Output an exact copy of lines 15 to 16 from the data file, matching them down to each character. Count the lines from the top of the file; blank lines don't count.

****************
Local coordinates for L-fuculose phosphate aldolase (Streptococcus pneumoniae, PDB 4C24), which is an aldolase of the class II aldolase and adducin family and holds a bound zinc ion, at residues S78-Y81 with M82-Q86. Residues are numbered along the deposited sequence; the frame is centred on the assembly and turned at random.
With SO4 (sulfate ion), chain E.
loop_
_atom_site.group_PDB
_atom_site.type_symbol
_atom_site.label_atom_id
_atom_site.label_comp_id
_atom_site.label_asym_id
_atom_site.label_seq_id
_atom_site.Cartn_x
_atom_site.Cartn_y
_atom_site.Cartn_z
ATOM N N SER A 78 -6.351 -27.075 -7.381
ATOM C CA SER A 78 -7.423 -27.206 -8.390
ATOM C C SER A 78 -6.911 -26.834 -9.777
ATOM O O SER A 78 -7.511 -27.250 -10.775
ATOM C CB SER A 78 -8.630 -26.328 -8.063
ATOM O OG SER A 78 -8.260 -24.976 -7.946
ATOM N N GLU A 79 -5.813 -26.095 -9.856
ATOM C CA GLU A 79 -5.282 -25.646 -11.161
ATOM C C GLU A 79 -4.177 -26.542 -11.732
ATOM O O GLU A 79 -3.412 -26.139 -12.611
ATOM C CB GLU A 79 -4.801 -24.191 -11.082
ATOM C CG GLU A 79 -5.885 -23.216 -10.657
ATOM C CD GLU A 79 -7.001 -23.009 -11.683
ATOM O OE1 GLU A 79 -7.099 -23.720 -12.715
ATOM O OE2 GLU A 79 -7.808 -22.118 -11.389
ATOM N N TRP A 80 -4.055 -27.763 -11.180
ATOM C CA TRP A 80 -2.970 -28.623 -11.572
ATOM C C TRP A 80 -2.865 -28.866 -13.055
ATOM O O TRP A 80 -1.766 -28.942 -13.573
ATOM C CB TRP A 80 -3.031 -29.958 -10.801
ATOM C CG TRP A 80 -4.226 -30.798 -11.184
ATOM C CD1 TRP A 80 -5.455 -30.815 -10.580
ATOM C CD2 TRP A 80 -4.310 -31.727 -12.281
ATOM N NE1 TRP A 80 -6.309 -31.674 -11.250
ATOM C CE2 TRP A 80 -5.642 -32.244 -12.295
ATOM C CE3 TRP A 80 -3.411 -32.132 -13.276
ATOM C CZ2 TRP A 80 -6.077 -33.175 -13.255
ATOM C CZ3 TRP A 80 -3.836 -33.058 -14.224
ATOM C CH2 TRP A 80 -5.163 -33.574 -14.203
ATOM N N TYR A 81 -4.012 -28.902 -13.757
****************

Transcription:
ATOM C C SER A 78 -6.911 -26.834 -9.777
ATOM O O SER A 78 -7.511 -27.250 -10.775